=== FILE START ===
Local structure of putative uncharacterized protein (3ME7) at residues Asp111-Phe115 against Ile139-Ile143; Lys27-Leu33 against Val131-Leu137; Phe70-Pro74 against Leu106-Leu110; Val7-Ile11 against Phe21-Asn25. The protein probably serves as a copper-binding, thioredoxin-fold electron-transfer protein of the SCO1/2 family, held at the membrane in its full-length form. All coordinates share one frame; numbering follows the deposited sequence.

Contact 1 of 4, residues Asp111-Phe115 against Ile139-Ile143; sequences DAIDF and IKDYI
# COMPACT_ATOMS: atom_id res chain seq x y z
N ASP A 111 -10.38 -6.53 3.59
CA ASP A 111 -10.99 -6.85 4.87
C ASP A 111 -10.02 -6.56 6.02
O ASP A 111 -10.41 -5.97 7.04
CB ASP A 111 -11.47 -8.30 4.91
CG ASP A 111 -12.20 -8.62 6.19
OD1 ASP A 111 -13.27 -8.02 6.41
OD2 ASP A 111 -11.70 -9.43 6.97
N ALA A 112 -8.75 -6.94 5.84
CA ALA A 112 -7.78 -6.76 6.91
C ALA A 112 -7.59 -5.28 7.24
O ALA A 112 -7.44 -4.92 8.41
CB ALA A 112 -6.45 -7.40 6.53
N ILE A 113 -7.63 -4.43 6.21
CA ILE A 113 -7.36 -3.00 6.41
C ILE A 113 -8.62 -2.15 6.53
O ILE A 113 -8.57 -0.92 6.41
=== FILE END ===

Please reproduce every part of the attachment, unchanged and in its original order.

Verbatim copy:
Local structure of putative uncharacterized protein (3ME7) at residues Asp111-Phe115 against Ile139-Ile143; Lys27-Leu33 against Val131-Leu137; Phe70-Pro74 against Leu106-Leu110; Val7-Ile11 against Phe21-Asn25. The protein probably serves as a copper-binding, thioredoxin-fold electron-transfer protein of the SCO1/2 family, held at the membrane in its full-length form. All coordinates share one frame; numbering follows the deposited sequence.

Contact 1 of 4, residues Asp111-Phe115 against Ile139-Ile143; sequences DAIDF and IKDYI
# COMPACT_ATOMS: atom_id res chain seq x y z
N ASP A 111 -10.38 -6.53 3.59
CA ASP A 111 -10.99 -6.85 4.87
C ASP A 111 -10.02 -6.56 6.02
O ASP A 111 -10.41 -5.97 7.04
CB ASP A 111 -11.47 -8.30 4.91
CG ASP A 111 -12.20 -8.62 6.19
OD1 ASP A 111 -13.27 -8.02 6.41
OD2 ASP A 111 -11.70 -9.43 6.97
N ALA A 112 -8.75 -6.94 5.84
CA ALA A 112 -7.78 -6.76 6.91
C ALA A 112 -7.59 -5.28 7.24
O ALA A 112 -7.44 -4.92 8.41
CB ALA A 112 -6.45 -7.40 6.53
N ILE A 113 -7.63 -4.43 6.21
CA ILE A 113 -7.36 -3.00 6.41
C ILE A 113 -8.62 -2.15 6.53
O ILE A 113 -8.57 -0.92 6.41